Country and new country remains the number one radio format in numerous markets across the country according to Arbitron rating service. Many stations have almost exclusivity in their regions. Arbitron reports that the country audience ranges in age from teenagers upward, but older country, as expected, has older listenership. Ask to see a song list to determine which station to use for your advertising in a market with competing stations. Look for new songs and current popular artists if you desire to reach a new audience and older artists and songs to reach an older audience. If two stations are identical compare costs versus number of listeners.
Oldies (now called Classic Hits)
In the 1990’s you could travel just about anywhere and hear an oldies station. Lately stations have either dropped this format or added songs to their mix from more recent years to attract a broader, more lucrative audience than the older than 45 male listener they were known for. Stations that have modernized their format usually attract close to equal gender mix.
In most U.S. markets there is little competition between ethnic stations. This means that if you want to advertise to a Hispanic or other ethnic demographic then you simply need to contact the respective station in the region you desire to reach. In you happen to be in a market with competing stations compare number of listeners to cost. Unless you have large pockets, pick one station, don’t try to split small advertising budgets on more than one station at a time.
Religious formats are varied from mostly talk to mostly music, and then the type of music varies too. However, overall, the average listener to religious stations is a working, middle-age mom.
The gospel format primarily reaches an African-American Demographic.
Southern Gospel radio stations are most popular across the southern United States’ “Bible-belt” region, usually have loyal audiences and may attract a larger male audience than other religious formats.
Contemporary Christian audiences are primarily female and, like rock stations, the harder the music style the more male listeners are attracted.
Christian stations claim to have loyal audiences. Many stations are not-for-profit and therefore do not allow advertising per se. Businesses can either sponsor segments or become day sponsors and in return the station will talk about the business when notifying their listening audience who the sponsor is. The problem here is that your business may only be mentioned once or twice per day, so cost versus airtime will probably be very high.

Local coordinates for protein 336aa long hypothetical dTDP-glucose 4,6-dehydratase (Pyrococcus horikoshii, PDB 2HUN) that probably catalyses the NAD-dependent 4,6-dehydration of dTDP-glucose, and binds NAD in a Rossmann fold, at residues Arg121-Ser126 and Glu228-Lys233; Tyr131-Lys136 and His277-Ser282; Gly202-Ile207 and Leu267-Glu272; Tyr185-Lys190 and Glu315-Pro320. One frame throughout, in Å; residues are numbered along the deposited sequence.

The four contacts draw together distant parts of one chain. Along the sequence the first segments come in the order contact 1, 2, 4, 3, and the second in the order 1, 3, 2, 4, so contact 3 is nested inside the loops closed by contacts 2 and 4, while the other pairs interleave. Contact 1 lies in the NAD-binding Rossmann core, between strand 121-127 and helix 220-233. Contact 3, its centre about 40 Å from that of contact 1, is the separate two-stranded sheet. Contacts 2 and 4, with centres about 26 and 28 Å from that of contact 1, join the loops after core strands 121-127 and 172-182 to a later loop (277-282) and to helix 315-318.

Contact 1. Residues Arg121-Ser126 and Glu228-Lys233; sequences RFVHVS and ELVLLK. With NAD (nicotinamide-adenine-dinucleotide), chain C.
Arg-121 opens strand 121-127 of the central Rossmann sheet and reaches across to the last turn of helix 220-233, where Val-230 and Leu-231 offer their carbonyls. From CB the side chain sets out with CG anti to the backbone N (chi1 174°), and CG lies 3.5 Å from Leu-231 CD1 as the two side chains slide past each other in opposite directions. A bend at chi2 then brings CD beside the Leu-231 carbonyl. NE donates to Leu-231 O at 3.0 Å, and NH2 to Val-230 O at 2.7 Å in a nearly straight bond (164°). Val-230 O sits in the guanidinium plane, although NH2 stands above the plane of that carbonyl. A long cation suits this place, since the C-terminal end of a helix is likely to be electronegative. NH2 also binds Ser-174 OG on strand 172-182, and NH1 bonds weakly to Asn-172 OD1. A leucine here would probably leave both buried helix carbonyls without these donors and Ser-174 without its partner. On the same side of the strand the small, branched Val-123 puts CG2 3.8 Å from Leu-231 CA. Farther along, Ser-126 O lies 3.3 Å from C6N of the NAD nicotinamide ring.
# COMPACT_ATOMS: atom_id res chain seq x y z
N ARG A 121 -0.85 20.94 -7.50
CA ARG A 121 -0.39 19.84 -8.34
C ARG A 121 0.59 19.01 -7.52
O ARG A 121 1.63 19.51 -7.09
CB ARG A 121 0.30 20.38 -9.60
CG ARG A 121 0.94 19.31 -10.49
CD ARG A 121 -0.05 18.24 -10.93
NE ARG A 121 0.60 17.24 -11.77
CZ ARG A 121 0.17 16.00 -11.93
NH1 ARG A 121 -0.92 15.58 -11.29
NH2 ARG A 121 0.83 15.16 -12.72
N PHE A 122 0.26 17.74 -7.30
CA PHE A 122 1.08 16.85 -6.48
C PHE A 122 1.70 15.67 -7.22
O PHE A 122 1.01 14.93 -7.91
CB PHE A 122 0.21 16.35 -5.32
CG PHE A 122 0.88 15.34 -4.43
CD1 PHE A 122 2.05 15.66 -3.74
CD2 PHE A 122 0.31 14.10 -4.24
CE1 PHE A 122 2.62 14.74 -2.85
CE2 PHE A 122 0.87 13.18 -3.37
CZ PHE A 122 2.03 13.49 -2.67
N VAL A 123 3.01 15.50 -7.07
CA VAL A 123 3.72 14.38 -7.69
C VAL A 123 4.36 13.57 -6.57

Radio stations with an urban format attract large African-American populations and young adults. Although they may not be the number one or two station by number of listeners in a geographic market, they garner a large share of the African-American listeners in the region thus potentially making them the number one station for the African-American demographic in the region.
Radio is Long Term
Remember, most of the time advertising on radio can be a long term, expensive proposition. Few companies see a return enough to cover the money spent within the first few months and most returns are after three months. A business owner cannot expect customers to tell them how they found their business unless they are asked, so put this question somewhere in the sales process.
Hopefully this run-down of popular radio stations will help you determine which station should garner your advertising budget. Because we are not always our own target market, often the station that we should advertise our product or service is not the one we normally listen to. Consider other stations, but don’t be persuaded by pushy sales people into an advertising boondoggle.
Published: March 1, 2015
Some information in this article was obtained from http://www.arbitron.com/downloads/Radio_Today_2013_execsum.pdf